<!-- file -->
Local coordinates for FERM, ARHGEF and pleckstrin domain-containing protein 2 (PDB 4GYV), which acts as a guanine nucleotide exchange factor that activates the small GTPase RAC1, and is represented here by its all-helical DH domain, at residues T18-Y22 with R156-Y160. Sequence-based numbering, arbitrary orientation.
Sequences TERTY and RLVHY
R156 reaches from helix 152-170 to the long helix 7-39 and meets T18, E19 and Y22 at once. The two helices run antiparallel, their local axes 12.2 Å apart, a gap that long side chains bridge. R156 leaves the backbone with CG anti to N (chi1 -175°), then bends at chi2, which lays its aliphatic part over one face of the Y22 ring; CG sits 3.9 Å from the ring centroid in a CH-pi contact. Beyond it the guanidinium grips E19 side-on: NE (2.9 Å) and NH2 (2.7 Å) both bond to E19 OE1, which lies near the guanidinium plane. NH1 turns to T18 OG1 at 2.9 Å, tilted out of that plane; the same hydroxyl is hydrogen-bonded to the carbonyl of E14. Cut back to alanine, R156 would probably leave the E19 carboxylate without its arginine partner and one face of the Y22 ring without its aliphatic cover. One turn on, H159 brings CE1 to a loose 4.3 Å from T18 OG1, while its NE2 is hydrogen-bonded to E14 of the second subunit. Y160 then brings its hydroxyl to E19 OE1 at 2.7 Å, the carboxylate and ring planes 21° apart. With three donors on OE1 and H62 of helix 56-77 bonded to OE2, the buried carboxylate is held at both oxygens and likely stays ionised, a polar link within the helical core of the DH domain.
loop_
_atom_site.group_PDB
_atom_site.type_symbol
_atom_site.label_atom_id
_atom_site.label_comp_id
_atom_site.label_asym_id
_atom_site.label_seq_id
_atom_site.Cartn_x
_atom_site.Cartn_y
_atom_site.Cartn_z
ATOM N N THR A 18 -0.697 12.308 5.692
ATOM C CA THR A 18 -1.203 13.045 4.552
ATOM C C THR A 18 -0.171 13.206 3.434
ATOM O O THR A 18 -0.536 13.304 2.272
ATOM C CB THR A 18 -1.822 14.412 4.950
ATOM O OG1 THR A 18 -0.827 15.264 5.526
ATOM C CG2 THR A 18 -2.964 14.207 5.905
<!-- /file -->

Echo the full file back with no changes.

Local coordinates for FERM, ARHGEF and pleckstrin domain-containing protein 2 (PDB 4GYV), which acts as a guanine nucleotide exchange factor that activates the small GTPase RAC1, and is represented here by its all-helical DH domain, at residues T18-Y22 with R156-Y160. Sequence-based numbering, arbitrary orientation.
Sequences TERTY and RLVHY
R156 reaches from helix 152-170 to the long helix 7-39 and meets T18, E19 and Y22 at once. The two helices run antiparallel, their local axes 12.2 Å apart, a gap that long side chains bridge. R156 leaves the backbone with CG anti to N (chi1 -175°), then bends at chi2, which lays its aliphatic part over one face of the Y22 ring; CG sits 3.9 Å from the ring centroid in a CH-pi contact. Beyond it the guanidinium grips E19 side-on: NE (2.9 Å) and NH2 (2.7 Å) both bond to E19 OE1, which lies near the guanidinium plane. NH1 turns to T18 OG1 at 2.9 Å, tilted out of that plane; the same hydroxyl is hydrogen-bonded to the carbonyl of E14. Cut back to alanine, R156 would probably leave the E19 carboxylate without its arginine partner and one face of the Y22 ring without its aliphatic cover. One turn on, H159 brings CE1 to a loose 4.3 Å from T18 OG1, while its NE2 is hydrogen-bonded to E14 of the second subunit. Y160 then brings its hydroxyl to E19 OE1 at 2.7 Å, the carboxylate and ring planes 21° apart. With three donors on OE1 and H62 of helix 56-77 bonded to OE2, the buried carboxylate is held at both oxygens and likely stays ionised, a polar link within the helical core of the DH domain.
loop_
_atom_site.group_PDB
_atom_site.type_symbol
_atom_site.label_atom_id
_atom_site.label_comp_id
_atom_site.label_asym_id
_atom_site.label_seq_id
_atom_site.Cartn_x
_atom_site.Cartn_y
_atom_site.Cartn_z
ATOM N N THR A 18 -0.697 12.308 5.692
ATOM C CA THR A 18 -1.203 13.045 4.552
ATOM C C THR A 18 -0.171 13.206 3.434
ATOM O O THR A 18 -0.536 13.304 2.272
ATOM C CB THR A 18 -1.822 14.412 4.950
ATOM O OG1 THR A 18 -0.827 15.264 5.526
ATOM C CG2 THR A 18 -2.964 14.207 5.905